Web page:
Now that I've gotten a feel for the general differences between the procrastinated and non-procrastinated papers I collected, I'm going back over the procrastinated ones to better understand what's going on there. Here's what I've learned about "Mark"'s paper.
Mark reports that he wrote his research paper two days before it was due and then rewrote the whole thing one day before it was due. He says he put it off so long because he's "lazy," but he feels he spent enough time on it anyway.
He's right at the average length for the papers in his class and has rate of surface errors in the first quartile. And his sentence structure seems reasonable for a FYC class with pretty frequent subordination. So his lack of error isn't obviously caused by avoiding challenges. He didn't report doing any proofreading.
On the other hand, his rate of problems with evidence is the highest in his class. His top two problems are weak lead-ins for quotations and unsupported claims. (These are the top two problems for non-procrastinators in his class as well.) In Mark's case, most of his quotations are "dropped in" without signal phrases, but they do logically follow the sentences before them. He also relies completely on secondary sources about a comic book character, never directly citing the comics themselves.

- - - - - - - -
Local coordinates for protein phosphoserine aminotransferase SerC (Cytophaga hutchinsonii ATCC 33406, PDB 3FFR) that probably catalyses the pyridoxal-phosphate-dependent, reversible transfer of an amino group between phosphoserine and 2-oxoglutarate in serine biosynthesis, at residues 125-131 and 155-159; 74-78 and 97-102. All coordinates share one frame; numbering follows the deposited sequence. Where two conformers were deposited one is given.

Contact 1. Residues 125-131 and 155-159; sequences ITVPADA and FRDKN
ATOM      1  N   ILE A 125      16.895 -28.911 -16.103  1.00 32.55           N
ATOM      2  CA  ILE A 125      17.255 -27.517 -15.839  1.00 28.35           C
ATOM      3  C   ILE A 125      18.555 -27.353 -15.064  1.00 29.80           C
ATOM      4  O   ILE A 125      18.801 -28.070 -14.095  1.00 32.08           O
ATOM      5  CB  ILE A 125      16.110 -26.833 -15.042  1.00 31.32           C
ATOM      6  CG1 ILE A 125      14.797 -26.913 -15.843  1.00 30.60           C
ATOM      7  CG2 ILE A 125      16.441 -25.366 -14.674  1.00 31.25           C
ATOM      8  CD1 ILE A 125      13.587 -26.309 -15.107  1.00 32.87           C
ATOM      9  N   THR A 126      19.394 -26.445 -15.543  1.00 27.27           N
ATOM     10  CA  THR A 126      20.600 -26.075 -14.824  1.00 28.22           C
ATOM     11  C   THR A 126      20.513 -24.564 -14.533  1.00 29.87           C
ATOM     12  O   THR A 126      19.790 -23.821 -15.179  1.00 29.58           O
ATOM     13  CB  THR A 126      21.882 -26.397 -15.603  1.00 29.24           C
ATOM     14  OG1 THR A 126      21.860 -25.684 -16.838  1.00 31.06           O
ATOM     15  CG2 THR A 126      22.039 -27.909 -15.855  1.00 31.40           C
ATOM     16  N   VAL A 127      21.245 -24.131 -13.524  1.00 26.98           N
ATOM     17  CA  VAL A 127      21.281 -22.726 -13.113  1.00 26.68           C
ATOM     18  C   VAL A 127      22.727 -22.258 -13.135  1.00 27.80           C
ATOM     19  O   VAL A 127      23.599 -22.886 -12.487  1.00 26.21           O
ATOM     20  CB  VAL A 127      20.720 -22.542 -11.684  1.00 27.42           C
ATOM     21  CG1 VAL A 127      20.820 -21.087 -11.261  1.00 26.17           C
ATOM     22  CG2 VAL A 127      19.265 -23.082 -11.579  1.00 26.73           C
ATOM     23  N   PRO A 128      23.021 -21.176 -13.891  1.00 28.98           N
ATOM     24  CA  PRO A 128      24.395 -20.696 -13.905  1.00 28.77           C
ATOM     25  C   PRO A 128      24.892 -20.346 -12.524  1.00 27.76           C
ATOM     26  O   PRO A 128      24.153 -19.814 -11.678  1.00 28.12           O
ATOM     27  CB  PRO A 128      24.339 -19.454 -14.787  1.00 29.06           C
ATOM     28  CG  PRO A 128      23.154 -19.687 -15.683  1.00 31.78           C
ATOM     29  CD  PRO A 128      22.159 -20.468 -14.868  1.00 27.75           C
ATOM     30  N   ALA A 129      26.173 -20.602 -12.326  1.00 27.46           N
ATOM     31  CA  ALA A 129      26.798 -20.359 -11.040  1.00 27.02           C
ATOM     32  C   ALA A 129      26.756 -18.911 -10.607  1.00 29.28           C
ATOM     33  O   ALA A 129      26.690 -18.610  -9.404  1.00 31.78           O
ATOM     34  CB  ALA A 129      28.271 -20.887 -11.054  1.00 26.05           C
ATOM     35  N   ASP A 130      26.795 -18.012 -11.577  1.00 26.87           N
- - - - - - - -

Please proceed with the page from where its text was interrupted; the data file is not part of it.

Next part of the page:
It's hard to say whether starting his paper a few days sooner would have helped Mark. It might have given him more time to look up sources for some of the claims he wanted to make. But it probably wouldn't have prevented his dropped quotes. In my experience teaching and tutoring, people who drop quotes simply don't understand that it's a no-no--even after multiple one-on-one sessions intending to explain it. Unless he used those extra days to take his paper to the writing center or conference with his instructor, Mark probably wouldn't have fixed those dropped quotes because he probably didn't think they needed fixing.